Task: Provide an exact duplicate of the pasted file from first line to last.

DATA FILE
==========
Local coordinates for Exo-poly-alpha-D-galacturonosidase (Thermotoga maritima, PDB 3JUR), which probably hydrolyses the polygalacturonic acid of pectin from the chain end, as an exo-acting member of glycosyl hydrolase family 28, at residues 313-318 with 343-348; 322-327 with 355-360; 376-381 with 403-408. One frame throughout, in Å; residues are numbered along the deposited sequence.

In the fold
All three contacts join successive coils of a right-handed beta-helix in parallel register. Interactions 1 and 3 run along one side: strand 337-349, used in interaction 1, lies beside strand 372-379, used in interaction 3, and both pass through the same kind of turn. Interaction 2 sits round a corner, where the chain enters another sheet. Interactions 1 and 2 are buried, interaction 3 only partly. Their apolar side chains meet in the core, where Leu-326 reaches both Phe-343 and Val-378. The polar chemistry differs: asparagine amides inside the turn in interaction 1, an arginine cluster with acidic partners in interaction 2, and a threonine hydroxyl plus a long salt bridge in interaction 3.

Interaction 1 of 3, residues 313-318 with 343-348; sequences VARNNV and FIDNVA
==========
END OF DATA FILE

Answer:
Local coordinates for Exo-poly-alpha-D-galacturonosidase (Thermotoga maritima, PDB 3JUR), which probably hydrolyses the polygalacturonic acid of pectin from the chain end, as an exo-acting member of glycosyl hydrolase family 28, at residues 313-318 with 343-348; 322-327 with 355-360; 376-381 with 403-408. One frame throughout, in Å; residues are numbered along the deposited sequence.

In the fold
All three contacts join successive coils of a right-handed beta-helix in parallel register. Interactions 1 and 3 run along one side: strand 337-349, used in interaction 1, lies beside strand 372-379, used in interaction 3, and both pass through the same kind of turn. Interaction 2 sits round a corner, where the chain enters another sheet. Interactions 1 and 2 are buried, interaction 3 only partly. Their apolar side chains meet in the core, where Leu-326 reaches both Phe-343 and Val-378. The polar chemistry differs: asparagine amides inside the turn in interaction 1, an arginine cluster with acidic partners in interaction 2, and a threonine hydroxyl plus a long salt bridge in interaction 3.

Interaction 1 of 3, residues 313-318 with 343-348; sequences VARNNV and FIDNVA